In Auto Mode
Manufacturing Today|September 2019
In Auto Mode
There is a need for precise motion control which is driven by demand from goods placed on the line to the stations they are worked on.
Bindu Gopal Rao

THE FOURTH INDUSTRIAL REVOLUTION OR Industry 4.0 is seeing the convergence of Information Technology and Operating Technology (OT). Within IT, lines between applications and infrastructure are blurring in the cloud era. Connectivity is ubiquitous and cheap, while computing power has gone up manifold. Simultaneously, the cost of robotic systems has come down and their versatility has gone up.

The top 10 technologies at the heart of smart manufacturing that are gaining maturity include Internet of Things (IoT), smart sensors, cloud, big data analytics, artificial intelligence (AI), industrial robotics, digital twins, 3D printing, augmented/virtual reality (AR/VR), and cyber-security.

“Leaders across the industry are adopting smart manufacturing to gain efficiencies right from the factory floor to the consumer. Manufacturing systems are being upgraded to increase shop-floor productivity, reduce time-to-market, improve quality, enhance workplace safety, and gain real-time visibility into operations,” says Ganesh Kalyanaraman, global delivery head for manufacturing, llogistics, energy and utilities, Cognizant.

Siba Prasad, senior engineering manager, AM- ETEK Instruments India, adds, “Smart manufacturing involves harnessing data; data will tell us “what to do” and “when to do it.” It creates a platform for data collection and sharing with all major resources and uses all intelligence technologies to take smart decision. It connects starting from a small sensor, machines, lines, PLC’s (Programmable Logic Controller),HMI’s (Human Machine Interface), SCADA (Supervisory Control and Data acquisition systems), MES (Manufacturing Execution System), ERP (Enterprise Resource Planning), PLM (Product Life Cycle Management), and supply chain.”

Also, by incorporating smart sensors and IIOT (Industrial Internet of Things), today manufacturing can reach quality levels with zero defect. It is today’s reality that legacy manufacturing systems are transitioning to smart, connected, automated systems for improving efficiency and costs.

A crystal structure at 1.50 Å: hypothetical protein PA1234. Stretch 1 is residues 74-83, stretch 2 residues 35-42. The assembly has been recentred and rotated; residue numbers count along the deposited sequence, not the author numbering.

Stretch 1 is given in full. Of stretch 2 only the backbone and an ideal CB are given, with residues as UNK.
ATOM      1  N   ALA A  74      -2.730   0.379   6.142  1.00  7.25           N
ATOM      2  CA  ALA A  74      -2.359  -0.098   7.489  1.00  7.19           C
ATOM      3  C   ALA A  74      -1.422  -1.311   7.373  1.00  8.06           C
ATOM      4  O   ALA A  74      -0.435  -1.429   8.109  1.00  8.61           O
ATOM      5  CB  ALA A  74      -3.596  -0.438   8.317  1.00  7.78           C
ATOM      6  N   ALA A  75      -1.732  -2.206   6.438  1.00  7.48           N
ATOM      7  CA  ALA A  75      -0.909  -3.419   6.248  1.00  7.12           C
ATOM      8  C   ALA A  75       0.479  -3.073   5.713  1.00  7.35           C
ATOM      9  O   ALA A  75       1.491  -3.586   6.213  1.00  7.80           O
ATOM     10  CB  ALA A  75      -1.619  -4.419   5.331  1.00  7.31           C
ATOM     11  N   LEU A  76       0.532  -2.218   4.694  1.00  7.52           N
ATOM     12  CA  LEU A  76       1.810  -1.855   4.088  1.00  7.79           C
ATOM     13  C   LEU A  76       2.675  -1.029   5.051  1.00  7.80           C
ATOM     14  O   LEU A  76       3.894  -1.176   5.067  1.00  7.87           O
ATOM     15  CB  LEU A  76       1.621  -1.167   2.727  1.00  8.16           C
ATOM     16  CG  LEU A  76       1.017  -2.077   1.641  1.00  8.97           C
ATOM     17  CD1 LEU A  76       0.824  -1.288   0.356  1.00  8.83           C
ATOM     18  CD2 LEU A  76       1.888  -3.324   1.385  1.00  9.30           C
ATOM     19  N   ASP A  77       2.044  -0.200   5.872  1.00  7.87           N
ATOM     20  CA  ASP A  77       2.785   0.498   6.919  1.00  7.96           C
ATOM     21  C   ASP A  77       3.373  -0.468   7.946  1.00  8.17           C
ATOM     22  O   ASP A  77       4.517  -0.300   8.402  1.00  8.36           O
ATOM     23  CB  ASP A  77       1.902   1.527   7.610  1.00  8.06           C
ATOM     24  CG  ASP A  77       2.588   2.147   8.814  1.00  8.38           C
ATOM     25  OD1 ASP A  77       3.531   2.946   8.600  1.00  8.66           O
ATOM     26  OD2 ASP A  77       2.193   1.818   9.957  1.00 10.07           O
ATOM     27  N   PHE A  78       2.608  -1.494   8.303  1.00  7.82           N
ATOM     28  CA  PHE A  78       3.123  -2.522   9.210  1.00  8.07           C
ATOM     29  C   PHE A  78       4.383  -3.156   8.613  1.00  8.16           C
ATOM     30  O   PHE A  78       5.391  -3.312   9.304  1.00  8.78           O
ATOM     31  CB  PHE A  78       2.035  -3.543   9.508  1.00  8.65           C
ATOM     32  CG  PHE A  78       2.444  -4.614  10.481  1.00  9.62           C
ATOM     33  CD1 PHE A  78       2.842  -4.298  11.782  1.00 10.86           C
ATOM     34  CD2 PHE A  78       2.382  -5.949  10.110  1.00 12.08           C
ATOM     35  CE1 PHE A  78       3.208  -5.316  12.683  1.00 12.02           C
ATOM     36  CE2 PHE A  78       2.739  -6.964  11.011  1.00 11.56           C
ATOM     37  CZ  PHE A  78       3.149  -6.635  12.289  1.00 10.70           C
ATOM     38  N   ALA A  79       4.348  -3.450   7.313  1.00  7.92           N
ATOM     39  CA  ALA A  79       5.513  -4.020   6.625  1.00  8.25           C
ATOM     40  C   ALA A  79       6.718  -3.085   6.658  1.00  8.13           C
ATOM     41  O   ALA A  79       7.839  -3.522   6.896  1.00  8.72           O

Data is collected to gather insights that drive best practices and improvements. "Striving for accuracy is core to predictive intelligence, not only to lower costs but also to use energy and materials efficiently, which contributes to building a sustainable future. This is the crux of what we call modern manufacturing. Sensors enabled by IoT and embedded in the system, automate the process of data collection and have the potential to capture every detail. Sensors feed data to machines that crunch the data, to gather insights into where improvements can be made. This machine-to-machine communication and analytics capacity speeds up and scales production – enhancing the ability to compete," avers Sekaran Letchumanan, vice president, operations, Flex India.


Robots are now making their appearance felt in the technology world. New process automation software incorporating artificial intelligence tools are poised to bring similar productivity enhancement to workflow management, especially handling heavy data tasks including communications such as email, data entry and regulatory compliance.


You can read up to 3 premium stories before you subscribe to Magzter GOLD

Log in, if you are already a subscriber


Get unlimited access to thousands of curated premium stories, newspapers and 5,000+ magazines


September 2019